Ok, enough overview. Let's see 'em in action!
Migrate and Table Wizard hands-on example
Here is a simple hands-on example to show how to import the hypothetical products from a legacy database into native Drupal nodes. Through the process, you'll be exposed to most of the Migrate and Table Wizard module administrative screens.
Preliminary set up
Before you can go through the example, you first need to do some basic steps.
- Download the following modules and put them in your Drupal 6 site's sites/all/modules directory:
- Enable the modules from Administer >> Site building >> Modules (admin/build/modules):
- "CCK" package: Content, Content Copy, Number, Text
- "Database" package: Schema, Table Wizard
- "Development" package: Migrate
- "Views" package: Views, Views UI
- Now, we need to import our legacy content into our database. Download legacy_products.sql.txt and import it into your Drupal site's database using a tool like PHPMyAdmin. (Note: This file is a dump from MySQL; it might need some massaging for PostgreSQL.)
- Finally, we must create a content type to hold the incoming data. Download cck_product.txt, then go to Administer >> Content management >> Content types >> Import (admin/content/types/import). Copy and paste the contents of the file and click "Import" to create a "Product" content type in your Drupal site to hold the incoming data.
Preparing data for import with Table Wizard module
With our legacy data safely imported into our Drupal database, we can now begin the second step: using Table Wizard to expose a view of our incoming data.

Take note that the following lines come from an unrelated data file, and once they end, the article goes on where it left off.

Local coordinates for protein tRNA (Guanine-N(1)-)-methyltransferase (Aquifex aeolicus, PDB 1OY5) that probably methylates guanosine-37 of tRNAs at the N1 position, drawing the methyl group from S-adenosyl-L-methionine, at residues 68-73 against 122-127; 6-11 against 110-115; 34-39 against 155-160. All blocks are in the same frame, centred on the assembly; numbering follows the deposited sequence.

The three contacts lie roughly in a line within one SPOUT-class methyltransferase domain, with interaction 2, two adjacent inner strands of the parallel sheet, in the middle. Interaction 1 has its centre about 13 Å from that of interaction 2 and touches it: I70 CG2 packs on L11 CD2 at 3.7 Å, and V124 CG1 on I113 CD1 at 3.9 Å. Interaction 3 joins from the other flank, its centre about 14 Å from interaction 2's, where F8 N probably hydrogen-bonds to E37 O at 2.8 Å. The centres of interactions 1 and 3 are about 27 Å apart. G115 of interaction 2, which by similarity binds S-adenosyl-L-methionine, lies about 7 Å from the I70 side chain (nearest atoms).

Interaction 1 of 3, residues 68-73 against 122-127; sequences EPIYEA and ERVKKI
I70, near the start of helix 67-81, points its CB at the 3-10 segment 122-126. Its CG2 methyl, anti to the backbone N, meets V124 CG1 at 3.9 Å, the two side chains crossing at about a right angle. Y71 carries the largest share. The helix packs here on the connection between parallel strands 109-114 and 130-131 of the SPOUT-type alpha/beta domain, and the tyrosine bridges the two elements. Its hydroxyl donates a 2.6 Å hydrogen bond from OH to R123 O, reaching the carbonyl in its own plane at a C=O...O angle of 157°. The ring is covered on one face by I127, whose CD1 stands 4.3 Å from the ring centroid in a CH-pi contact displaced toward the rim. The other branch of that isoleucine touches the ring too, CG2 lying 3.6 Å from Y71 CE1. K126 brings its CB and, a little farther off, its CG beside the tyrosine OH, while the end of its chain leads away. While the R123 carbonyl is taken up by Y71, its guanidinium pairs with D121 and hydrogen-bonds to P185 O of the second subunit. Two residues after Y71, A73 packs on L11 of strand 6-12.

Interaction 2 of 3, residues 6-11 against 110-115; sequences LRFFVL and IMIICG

- Head to Administer >> Content management >> Table wizard (admin/content/tw) and expand the "Add tables" fieldset.
Select the "legacy_products" table from the list. The rest of the settings can be left at their defaults. Click the "Add tables" button.
A list of possible tables that can be made Views-enabled by Table Wizard module.
After a brief progress bar while the table's contents are analyzed, you arrive back at the main Table Wizard screen. Here, you'll find two main columns: "Table name", which allows you to configure options around the table's structure, and "View name", which provides a listing of the table's contents as a view. You'll also see a count of the number of records within the table.
Table Wizard's interface for added tables.
Begin by clicking "legacy_products" under the "Table name" column to bring up the "Analysis" screen, which provides overview information about the data coming in.
In our sample data, there is one extraneous column that we don't care about: internal_flag. This is some kind of holdover from the legacy data, but it's not something we need to import into Drupal. Check its Ignore flag, and submit the form. Now the field won't be visible in the generated view, and we won't see it later when we go to do our data migration.